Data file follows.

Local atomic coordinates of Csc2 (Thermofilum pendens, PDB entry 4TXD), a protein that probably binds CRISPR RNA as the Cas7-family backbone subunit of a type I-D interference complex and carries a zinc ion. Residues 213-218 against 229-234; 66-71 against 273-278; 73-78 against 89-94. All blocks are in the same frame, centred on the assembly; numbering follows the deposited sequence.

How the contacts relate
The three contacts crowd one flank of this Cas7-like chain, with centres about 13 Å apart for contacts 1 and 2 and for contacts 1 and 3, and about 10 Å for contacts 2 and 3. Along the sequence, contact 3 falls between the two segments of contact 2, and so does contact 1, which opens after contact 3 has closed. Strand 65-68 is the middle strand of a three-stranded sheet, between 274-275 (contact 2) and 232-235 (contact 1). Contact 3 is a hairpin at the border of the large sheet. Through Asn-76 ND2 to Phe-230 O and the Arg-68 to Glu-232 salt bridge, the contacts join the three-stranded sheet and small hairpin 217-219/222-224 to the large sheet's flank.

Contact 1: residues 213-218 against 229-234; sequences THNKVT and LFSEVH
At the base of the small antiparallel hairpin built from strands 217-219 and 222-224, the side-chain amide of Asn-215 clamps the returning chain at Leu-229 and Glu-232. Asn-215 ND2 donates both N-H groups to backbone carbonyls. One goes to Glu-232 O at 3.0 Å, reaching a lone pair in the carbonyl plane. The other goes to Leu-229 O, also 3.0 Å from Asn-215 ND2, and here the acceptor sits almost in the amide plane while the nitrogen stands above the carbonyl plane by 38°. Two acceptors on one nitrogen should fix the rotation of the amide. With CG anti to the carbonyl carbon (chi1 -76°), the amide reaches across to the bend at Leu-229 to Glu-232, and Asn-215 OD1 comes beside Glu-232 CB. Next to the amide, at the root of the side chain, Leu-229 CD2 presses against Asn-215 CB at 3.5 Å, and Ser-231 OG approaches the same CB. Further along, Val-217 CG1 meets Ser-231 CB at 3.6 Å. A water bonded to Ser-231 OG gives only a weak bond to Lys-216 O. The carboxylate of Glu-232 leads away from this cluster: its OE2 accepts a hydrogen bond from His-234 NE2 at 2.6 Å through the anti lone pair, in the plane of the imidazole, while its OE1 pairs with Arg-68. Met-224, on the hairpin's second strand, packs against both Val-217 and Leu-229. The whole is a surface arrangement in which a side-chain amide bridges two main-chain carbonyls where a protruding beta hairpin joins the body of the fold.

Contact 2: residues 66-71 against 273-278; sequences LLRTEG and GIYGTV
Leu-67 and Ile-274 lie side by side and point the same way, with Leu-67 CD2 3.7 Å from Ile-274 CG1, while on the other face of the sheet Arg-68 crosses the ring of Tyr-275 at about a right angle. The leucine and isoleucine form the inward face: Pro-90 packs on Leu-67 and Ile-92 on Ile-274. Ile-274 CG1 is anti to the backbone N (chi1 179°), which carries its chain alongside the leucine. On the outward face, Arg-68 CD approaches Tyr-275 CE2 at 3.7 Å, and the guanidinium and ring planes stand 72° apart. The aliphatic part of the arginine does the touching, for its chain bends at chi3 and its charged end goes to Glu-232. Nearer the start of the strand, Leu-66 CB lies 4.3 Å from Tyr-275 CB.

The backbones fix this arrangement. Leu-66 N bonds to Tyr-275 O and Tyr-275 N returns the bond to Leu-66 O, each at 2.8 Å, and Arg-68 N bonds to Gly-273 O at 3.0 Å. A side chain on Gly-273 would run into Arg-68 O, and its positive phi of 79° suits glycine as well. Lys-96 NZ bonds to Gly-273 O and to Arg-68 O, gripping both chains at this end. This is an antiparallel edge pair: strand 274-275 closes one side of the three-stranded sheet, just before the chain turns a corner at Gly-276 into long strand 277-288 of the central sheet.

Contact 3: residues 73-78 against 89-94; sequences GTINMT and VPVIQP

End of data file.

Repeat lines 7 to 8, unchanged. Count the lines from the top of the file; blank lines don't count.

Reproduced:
Leu-67 and Ile-274 lie side by side and point the same way, with Leu-67 CD2 3.7 Å from Ile-274 CG1, while on the other face of the sheet Arg-68 crosses the ring of Tyr-275 at about a right angle. The leucine and isoleucine form the inward face: Pro-90 packs on Leu-67 and Ile-92 on Ile-274. Ile-274 CG1 is anti to the backbone N (chi1 179°), which carries its chain alongside the leucine. On the outward face, Arg-68 CD approaches Tyr-275 CE2 at 3.7 Å, and the guanidinium and ring planes stand 72° apart. The aliphatic part of the arginine does the touching, for its chain bends at chi3 and its charged end goes to Glu-232. Nearer the start of the strand, Leu-66 CB lies 4.3 Å from Tyr-275 CB.

The backbones fix this arrangement. Leu-66 N bonds to Tyr-275 O and Tyr-275 N returns the bond to Leu-66 O, each at 2.8 Å, and Arg-68 N bonds to Gly-273 O at 3.0 Å. A side chain on Gly-273 would run into Arg-68 O, and its positive phi of 79° suits glycine as well. Lys-96 NZ bonds to Gly-273 O and to Arg-68 O, gripping both chains at this end. This is an antiparallel edge pair: strand 274-275 closes one side of the three-stranded sheet, just before the chain turns a corner at Gly-276 into long strand 277-288 of the central sheet.